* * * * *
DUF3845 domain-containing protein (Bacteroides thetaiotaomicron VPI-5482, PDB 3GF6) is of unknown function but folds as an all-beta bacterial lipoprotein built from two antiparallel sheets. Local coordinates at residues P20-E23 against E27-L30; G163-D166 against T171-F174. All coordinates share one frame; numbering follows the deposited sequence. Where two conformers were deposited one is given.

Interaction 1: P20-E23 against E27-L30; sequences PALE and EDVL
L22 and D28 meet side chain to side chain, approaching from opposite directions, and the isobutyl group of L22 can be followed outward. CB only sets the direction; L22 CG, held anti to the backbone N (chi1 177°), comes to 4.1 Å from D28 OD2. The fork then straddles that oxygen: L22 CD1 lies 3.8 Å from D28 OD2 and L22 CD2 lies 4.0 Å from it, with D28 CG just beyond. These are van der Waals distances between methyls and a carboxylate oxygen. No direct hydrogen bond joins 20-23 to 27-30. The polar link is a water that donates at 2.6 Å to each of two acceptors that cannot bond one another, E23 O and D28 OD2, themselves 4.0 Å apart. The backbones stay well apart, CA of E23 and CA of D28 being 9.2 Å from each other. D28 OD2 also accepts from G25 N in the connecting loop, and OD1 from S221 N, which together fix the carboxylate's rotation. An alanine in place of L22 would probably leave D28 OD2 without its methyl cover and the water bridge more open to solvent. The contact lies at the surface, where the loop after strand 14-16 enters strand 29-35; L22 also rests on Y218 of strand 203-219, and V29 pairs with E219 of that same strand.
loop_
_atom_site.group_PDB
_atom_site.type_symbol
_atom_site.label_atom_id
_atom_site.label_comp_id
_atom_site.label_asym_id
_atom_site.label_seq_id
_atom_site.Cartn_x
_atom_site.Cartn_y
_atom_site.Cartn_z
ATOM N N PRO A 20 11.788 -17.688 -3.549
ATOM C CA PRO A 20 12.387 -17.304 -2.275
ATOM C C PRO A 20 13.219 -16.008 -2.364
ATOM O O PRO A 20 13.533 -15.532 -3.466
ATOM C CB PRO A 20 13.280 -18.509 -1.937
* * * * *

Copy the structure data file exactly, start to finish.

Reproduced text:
DUF3845 domain-containing protein (Bacteroides thetaiotaomicron VPI-5482, PDB 3GF6) is of unknown function but folds as an all-beta bacterial lipoprotein built from two antiparallel sheets. Local coordinates at residues P20-E23 against E27-L30; G163-D166 against T171-F174. All coordinates share one frame; numbering follows the deposited sequence. Where two conformers were deposited one is given.

Interaction 1: P20-E23 against E27-L30; sequences PALE and EDVL
L22 and D28 meet side chain to side chain, approaching from opposite directions, and the isobutyl group of L22 can be followed outward. CB only sets the direction; L22 CG, held anti to the backbone N (chi1 177°), comes to 4.1 Å from D28 OD2. The fork then straddles that oxygen: L22 CD1 lies 3.8 Å from D28 OD2 and L22 CD2 lies 4.0 Å from it, with D28 CG just beyond. These are van der Waals distances between methyls and a carboxylate oxygen. No direct hydrogen bond joins 20-23 to 27-30. The polar link is a water that donates at 2.6 Å to each of two acceptors that cannot bond one another, E23 O and D28 OD2, themselves 4.0 Å apart. The backbones stay well apart, CA of E23 and CA of D28 being 9.2 Å from each other. D28 OD2 also accepts from G25 N in the connecting loop, and OD1 from S221 N, which together fix the carboxylate's rotation. An alanine in place of L22 would probably leave D28 OD2 without its methyl cover and the water bridge more open to solvent. The contact lies at the surface, where the loop after strand 14-16 enters strand 29-35; L22 also rests on Y218 of strand 203-219, and V29 pairs with E219 of that same strand.
loop_
_atom_site.group_PDB
_atom_site.type_symbol
_atom_site.label_atom_id
_atom_site.label_comp_id
_atom_site.label_asym_id
_atom_site.label_seq_id
_atom_site.Cartn_x
_atom_site.Cartn_y
_atom_site.Cartn_z
ATOM N N PRO A 20 11.788 -17.688 -3.549
ATOM C CA PRO A 20 12.387 -17.304 -2.275
ATOM C C PRO A 20 13.219 -16.008 -2.364
ATOM O O PRO A 20 13.533 -15.532 -3.466
ATOM C CB PRO A 20 13.280 -18.509 -1.937